Line Balancing Part 2 – Duration of Tasks

Hands Pointing CircleIn our first post on line balancing, we looked at the tasks that must be included in the line. In this second post of this series on line balancing, we look at the durations for the individual tasks. Of particular interest are different strategies on how to balance a line if the tasks have different durations for different products. A second consideration is if the equipment is already available or is still to be purchased (and hence can be customized more). The next post will look at more details of the losses (i.e., the OEE).

How Long Will It Take?

Bicycle New Zealand
On cycle times…

The next step is to determine the duration of each of these tasks. This is relatively easy if all products have the same steps and the same time for each step. The time should be excluding all losses.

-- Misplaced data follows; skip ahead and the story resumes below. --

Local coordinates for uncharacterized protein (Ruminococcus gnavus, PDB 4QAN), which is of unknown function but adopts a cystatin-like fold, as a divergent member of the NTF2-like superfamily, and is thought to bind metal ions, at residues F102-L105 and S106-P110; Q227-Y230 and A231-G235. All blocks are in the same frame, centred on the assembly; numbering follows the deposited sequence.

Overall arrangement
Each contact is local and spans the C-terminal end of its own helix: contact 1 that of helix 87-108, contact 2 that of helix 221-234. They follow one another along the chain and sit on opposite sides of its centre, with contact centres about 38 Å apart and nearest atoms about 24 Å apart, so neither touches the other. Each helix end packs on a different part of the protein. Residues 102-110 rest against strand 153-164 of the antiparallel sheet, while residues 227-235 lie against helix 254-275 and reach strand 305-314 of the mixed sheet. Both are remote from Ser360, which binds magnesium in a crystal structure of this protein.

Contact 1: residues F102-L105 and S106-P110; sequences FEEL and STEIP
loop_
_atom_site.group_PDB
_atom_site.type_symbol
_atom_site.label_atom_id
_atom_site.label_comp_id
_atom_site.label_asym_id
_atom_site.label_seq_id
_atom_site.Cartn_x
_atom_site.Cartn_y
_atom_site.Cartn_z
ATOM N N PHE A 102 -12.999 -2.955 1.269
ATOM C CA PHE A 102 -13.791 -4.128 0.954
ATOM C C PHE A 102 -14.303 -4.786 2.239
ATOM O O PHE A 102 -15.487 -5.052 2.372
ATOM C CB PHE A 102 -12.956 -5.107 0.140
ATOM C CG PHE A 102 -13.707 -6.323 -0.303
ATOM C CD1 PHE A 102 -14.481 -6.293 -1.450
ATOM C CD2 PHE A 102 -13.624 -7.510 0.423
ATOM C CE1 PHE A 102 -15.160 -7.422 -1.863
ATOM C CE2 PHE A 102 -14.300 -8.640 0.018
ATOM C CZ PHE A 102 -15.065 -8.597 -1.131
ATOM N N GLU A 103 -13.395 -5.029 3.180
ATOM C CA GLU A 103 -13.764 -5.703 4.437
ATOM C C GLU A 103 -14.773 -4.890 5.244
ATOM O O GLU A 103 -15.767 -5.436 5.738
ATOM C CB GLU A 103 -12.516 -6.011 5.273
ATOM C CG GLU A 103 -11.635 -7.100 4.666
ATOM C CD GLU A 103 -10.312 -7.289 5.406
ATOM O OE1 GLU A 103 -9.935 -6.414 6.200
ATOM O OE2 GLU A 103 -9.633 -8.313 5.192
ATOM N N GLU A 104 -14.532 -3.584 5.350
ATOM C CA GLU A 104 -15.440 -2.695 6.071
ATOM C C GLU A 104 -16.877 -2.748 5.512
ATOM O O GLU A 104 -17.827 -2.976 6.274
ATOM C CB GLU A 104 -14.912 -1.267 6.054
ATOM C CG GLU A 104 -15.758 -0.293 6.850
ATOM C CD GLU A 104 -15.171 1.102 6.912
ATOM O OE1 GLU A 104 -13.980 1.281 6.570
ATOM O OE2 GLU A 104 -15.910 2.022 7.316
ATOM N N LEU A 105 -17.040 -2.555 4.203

If it is a machine you already have, it would be the cycle time (i.e., the time between completion of a part excluding all losses and disturbances). Getting this time usually isn’t too difficult, but there are a number of pitfalls. For more details, see my series on How to Measure Cycle Times – Part 1 and Part 2.

For manual work, you can also determine the times needed without losses. See also my post Cycle Times for Manual Processes.

If your system already exists, these times are reasonably well defined. You can measure the cycle times of your machines. You can also measure the cycle times of your manual work. There may be small improvements possible with a new line layout, but there are rarely big changes. Please be wary of data that someone provides you. In my experience this data often turned out to be outdated or incomplete. Make sure you know which data to trust. In case of doubt, do some sample checks.